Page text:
The territory of the Kiniklik People (kanixluymiut) contained the greatest number of glaciers to reach the tidewater. There were several villages and camps near Long Bay, Unakwik, Wells Bay, Kiniklik, Eaglek, Esther Passage, and Port Wells. It is said that pukituq, who turned into different animals, lived near Wells Bay. 


The territory of the Chenega People (taniymiut) was one of the largest groups claiming the western part of the Sound below Port Wells. There were villages and camps near Culross Island, Eshamy, Ewan, Jackpot Bay, Knight Island, Bainbridge Island, Evan Island, Elrington Island, and Latouche Island. Chenega Island was home to the main island, inimatia, “Under the Mountain.” It is said that Knight Island was shared hunting grounds. 


The territory of the Montague Island People (cuqluymiut) is the largest island in Prince William Sound. There were five villages and several camps. The people were known to be great sea otter hunters. 


The territory of the Kenai Peninsula People (unixkuymiut) was on the southern shores of the Kenai Peninsula. Historically, the inhabitants were not considered a part of the Chugach region until more recent years. These people extended across Puget Bay to Cook Inlet, including Kachemak Bay. There were villages near present-day Port Graham, English Bay, Koyoktolik (Dog Fish Bay), and the east coast near Kachemak Bay.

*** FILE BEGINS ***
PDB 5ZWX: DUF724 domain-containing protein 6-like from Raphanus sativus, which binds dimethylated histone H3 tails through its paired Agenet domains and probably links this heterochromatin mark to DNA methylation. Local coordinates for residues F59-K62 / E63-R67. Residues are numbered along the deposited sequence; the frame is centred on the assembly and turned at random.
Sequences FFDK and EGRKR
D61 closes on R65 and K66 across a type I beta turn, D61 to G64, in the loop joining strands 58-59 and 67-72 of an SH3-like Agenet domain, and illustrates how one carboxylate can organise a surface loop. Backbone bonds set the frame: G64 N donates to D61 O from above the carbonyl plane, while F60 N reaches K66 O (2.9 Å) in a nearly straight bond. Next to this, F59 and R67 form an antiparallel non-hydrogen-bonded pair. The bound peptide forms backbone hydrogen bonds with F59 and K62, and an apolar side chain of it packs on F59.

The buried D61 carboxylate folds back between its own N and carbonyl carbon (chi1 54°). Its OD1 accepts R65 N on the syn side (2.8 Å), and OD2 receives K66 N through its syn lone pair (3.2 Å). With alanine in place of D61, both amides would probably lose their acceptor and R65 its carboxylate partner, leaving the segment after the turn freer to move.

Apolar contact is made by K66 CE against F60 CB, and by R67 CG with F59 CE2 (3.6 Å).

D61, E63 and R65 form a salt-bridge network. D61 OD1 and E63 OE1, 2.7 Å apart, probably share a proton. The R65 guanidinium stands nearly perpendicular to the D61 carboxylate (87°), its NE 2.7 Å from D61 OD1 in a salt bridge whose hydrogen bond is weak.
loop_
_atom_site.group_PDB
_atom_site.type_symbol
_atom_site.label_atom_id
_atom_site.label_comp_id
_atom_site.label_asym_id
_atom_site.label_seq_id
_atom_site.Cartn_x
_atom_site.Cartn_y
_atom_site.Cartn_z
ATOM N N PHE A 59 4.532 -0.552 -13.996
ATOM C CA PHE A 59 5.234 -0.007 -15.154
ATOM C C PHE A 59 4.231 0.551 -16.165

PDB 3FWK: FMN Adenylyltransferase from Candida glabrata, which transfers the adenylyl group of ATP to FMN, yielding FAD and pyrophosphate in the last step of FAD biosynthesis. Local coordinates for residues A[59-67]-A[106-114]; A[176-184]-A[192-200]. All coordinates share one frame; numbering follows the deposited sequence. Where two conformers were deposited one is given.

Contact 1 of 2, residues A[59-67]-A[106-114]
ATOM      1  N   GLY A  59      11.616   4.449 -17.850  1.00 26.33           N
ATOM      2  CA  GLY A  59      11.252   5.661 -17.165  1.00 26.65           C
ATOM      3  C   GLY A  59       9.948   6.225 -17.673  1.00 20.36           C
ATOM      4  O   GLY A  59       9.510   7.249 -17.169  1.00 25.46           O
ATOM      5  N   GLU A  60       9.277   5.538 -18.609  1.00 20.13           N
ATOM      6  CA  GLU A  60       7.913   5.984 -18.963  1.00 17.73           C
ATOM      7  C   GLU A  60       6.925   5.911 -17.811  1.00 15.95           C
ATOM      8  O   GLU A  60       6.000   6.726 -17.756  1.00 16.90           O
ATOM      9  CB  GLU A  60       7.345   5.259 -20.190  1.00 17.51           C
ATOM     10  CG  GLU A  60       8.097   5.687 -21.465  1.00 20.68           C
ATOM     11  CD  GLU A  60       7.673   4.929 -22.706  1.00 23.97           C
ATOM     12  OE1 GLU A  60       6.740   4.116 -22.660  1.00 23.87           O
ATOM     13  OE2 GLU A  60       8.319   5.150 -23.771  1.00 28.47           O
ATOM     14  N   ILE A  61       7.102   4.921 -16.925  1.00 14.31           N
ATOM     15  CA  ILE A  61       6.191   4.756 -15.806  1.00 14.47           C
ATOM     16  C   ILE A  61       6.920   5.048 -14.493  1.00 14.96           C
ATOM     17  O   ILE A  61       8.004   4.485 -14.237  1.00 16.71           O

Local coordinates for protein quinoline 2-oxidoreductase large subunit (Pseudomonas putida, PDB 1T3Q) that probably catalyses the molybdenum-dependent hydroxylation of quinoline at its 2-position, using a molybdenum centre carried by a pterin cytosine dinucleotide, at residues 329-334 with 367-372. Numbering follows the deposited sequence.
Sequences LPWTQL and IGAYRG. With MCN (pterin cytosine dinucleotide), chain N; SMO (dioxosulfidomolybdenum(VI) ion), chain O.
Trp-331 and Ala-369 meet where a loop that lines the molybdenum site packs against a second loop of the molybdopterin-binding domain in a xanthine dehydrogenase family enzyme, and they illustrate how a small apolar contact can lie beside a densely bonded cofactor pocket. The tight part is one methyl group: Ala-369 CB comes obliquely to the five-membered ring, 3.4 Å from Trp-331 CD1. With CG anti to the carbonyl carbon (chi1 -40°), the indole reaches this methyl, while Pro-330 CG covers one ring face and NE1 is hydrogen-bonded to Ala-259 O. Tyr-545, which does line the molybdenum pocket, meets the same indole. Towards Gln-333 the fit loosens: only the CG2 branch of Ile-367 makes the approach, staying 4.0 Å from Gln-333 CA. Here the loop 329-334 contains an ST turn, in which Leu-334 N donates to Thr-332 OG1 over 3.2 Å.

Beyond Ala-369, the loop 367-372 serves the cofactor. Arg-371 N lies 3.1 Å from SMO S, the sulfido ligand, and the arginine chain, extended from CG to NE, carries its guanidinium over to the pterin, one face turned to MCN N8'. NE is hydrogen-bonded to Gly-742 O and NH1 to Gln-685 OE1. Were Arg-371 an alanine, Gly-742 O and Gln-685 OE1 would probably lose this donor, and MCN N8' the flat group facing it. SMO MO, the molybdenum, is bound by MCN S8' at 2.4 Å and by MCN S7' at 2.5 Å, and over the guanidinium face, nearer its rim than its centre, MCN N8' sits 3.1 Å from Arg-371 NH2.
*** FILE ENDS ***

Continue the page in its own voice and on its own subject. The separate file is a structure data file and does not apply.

As time passed, the first communities have come together as seven distinct Tribes: Chenega, Eyak, Nanwalek, Port Graham, Qutekcak, Tatitlek, and Valdez. Two languages spoken here are Sugt’stun (Lower Cook Inlet and Prince William Sound dialects) and the reviving dAXunhyuuga’ language of Eyak. This area has been honored with many Alaska Native cultures. The Tlingit would sail north in cedar war canoes, the Eyaks floated south on the Copper River in cottonwood canoes, and the Sugpiat paddled in seal- and sea-lion-skin qayaqs from island to island in the Gulf of Alaska and Prince William  

Sound. Occasionally, this area would also be visited by Ahtna and Dena’ina Athabaskans and Unangax. Our dAXunhyuu are the Wild Copper River Salmon People, the traditional stewards of the Copper River Delta region. dAXunhyuu means “throat of the lake, where the lake becomes the river.” We chose these sites because that is where the freshest wild salmon would be. Our Sugpiat Imam suga are the people of the sea: the traditional stewards of the Lower Cook Inlet and Prince William Sound. The identity of our people is established by the resources we use. 

Raven Cunningham is the Tribal Fish & Wildlife Director for the Chugach Regional Resources Commission.  

The Native Voices Column is a Cordova Times column that highlights and uplifts the experiences and culture of the many Native populations that make up our community through guest contributions to the paper. If you are interested in submitting something about your Tribe, Village or a Native topic that is important to you, you can email us at [email protected]. The Cordova Times covers and is distributed on the historical and unceded territories of the dAXunhyuu (Eyak people), the Prince William Sound Sugpiaq, and the Yaakwdáat Lingít.